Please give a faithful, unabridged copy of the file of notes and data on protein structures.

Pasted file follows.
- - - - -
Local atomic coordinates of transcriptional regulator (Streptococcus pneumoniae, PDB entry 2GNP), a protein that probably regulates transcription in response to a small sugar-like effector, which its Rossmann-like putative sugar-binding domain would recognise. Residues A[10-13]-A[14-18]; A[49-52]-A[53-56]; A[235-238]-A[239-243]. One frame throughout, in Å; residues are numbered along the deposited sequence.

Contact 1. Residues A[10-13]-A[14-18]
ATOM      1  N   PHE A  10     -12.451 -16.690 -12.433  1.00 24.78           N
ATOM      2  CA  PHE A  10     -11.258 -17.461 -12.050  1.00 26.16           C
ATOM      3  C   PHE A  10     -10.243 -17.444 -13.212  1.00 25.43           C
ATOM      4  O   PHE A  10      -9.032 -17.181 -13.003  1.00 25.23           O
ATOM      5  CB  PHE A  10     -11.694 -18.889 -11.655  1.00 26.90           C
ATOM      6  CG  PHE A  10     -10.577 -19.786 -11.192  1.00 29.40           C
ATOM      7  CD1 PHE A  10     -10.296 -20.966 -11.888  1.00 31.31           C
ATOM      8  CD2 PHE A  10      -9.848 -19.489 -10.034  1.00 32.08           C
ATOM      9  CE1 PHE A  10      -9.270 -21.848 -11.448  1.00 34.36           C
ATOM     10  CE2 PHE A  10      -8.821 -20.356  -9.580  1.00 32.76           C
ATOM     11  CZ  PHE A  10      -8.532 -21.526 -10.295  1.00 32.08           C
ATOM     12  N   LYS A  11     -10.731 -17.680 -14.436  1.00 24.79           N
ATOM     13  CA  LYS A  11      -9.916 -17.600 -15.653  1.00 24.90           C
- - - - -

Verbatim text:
Local atomic coordinates of transcriptional regulator (Streptococcus pneumoniae, PDB entry 2GNP), a protein that probably regulates transcription in response to a small sugar-like effector, which its Rossmann-like putative sugar-binding domain would recognise. Residues A[10-13]-A[14-18]; A[49-52]-A[53-56]; A[235-238]-A[239-243]. One frame throughout, in Å; residues are numbered along the deposited sequence.

Contact 1. Residues A[10-13]-A[14-18]
ATOM      1  N   PHE A  10     -12.451 -16.690 -12.433  1.00 24.78           N
ATOM      2  CA  PHE A  10     -11.258 -17.461 -12.050  1.00 26.16           C
ATOM      3  C   PHE A  10     -10.243 -17.444 -13.212  1.00 25.43           C
ATOM      4  O   PHE A  10      -9.032 -17.181 -13.003  1.00 25.23           O
ATOM      5  CB  PHE A  10     -11.694 -18.889 -11.655  1.00 26.90           C
ATOM      6  CG  PHE A  10     -10.577 -19.786 -11.192  1.00 29.40           C
ATOM      7  CD1 PHE A  10     -10.296 -20.966 -11.888  1.00 31.31           C
ATOM      8  CD2 PHE A  10      -9.848 -19.489 -10.034  1.00 32.08           C
ATOM      9  CE1 PHE A  10      -9.270 -21.848 -11.448  1.00 34.36           C
ATOM     10  CE2 PHE A  10      -8.821 -20.356  -9.580  1.00 32.76           C
ATOM     11  CZ  PHE A  10      -8.532 -21.526 -10.295  1.00 32.08           C
ATOM     12  N   LYS A  11     -10.731 -17.680 -14.436  1.00 24.79           N
ATOM     13  CA  LYS A  11      -9.916 -17.600 -15.653  1.00 24.90           C